Recently my friend Benjamin Slayter–who I had the pleasure of meeting at Rothbury this summer–asked me in a Facebook comment how I write my live concert reviews. This was the first time any body had ever asked me.  It was a honor to answer Benjamin’s questions and a pleasure to share what I’ve learned about writing live music reviews. So I gave him a short version of my approach which led me to write a more fleshed out and formal rundown that I’ll be sharing with you in a future post.

LFMourningCommunity

The reason I mention Ben’s request is because meeting him at Rothbury was one of many relationships and connections I’ve made over the last year with other music writers, photographers, business owners and fans. And lately, I’ve been really excited as I think about how cool it is when relationships and community can be built because of live music.

So what I did was compile a list of people I’ve connected with over this last year or so because of live music.  The list is in no particular order and is a mix of artists I’ve interviewed on-site; writers and photographers I’ve met and had great chats with in the media tent; vendors and PR I’ve connected with at concerts. I’ve included links to their online work so you too can enjoy their words, music, photos, businesses and daily experiences as much as I have.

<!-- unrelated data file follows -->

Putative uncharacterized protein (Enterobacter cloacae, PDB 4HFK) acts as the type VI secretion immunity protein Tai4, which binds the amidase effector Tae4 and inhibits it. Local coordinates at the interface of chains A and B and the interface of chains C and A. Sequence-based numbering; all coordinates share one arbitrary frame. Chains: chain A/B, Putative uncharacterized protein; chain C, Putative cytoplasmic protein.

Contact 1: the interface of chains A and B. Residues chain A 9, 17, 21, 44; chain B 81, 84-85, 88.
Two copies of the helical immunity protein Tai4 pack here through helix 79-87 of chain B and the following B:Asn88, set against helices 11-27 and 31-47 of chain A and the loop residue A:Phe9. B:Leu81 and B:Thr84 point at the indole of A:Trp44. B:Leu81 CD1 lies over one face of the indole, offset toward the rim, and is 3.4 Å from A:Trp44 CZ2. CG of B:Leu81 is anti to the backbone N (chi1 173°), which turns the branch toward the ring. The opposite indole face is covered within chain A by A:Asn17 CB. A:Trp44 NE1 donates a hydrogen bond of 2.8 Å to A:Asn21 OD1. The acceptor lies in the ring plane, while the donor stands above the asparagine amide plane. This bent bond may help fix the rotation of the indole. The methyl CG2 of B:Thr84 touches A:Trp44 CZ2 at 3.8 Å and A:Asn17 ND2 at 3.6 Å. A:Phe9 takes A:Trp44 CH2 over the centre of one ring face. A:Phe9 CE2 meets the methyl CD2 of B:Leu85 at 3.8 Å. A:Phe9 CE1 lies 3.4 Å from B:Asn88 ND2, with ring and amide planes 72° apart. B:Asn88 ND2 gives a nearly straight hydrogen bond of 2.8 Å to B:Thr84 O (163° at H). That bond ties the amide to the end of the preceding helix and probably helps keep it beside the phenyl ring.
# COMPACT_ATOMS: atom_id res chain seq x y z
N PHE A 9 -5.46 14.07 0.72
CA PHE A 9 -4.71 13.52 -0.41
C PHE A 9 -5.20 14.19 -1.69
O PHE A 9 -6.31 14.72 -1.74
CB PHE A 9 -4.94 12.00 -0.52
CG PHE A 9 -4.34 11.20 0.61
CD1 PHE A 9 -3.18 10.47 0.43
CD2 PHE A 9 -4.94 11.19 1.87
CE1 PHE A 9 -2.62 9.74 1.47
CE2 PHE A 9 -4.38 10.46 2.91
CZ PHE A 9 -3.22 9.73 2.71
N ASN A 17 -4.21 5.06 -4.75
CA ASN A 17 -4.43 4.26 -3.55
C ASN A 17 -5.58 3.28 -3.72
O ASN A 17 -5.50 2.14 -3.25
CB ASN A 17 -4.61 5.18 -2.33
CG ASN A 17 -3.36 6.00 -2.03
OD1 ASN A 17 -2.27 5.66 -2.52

If I’ve forgotten anybody I do apologize. It’s not because I’m a jerk. It’s because I suffer from the occasional brain fart. So by all means feel free to send along your link so I can add it to this post.

As always,  thanks for reading. And I hope to see you at a show, or talk live music with you very soon!

Ann Teliczan: photographer, artist at Michigan Sweet Spot

Greame Flegenheimer: writer at Brooklyn Vegan

Mike: writer, editor at Sound Citizen

Garret Woodward: writer at State of Mind and RFW

Jesse Borrell: writer at  Jam Base

The crew at Rock for Kids

Lewis Cooper: writer, photographer at Gonzo Shots

Photographer Leigh Ann Hines

The crew Arts of Life

Dan Hyman writer at Popmatters

Jules Esh at Earphoria

Chicago emcee, producer, activist, poet Jessica Disu (AKA FM Supreme)

Jamie Ludwig: editor, writer at Alarm Press

Jen Cray: writer, photographer & editor at Ink19

Steve Wienberger: author of No Air Guitar Allowed

Chicago producer and beatmaker Radius

The crew at Pitch Perfect PR

The crew at Madison House

Sgt Tibs at GoWhereHipHop

Scott Legato: photographer at RockStarProPhotography

The Crew at Future of Music Coalition

Ben Ratliff: writer at New York Times

S.D. Green:  writer, editor at Ink19

Eric Mueller: Pirates Press

The Crew at Cornerstone Promotions

Drew Fortune: writer, editor at Popmatters

The Crew at Open Books

emcee, poet, activist Saul Williams

Ben Slayter: photographer, designer

Lily: Director of Popmurals.com

David Miller: writer, editor at Matador Travel

Photographer: Anthony Nowack

Dean Budnick: writer, editor at Relix Magazine

Janine Pumilia: writer, editor at Northwest Quarterly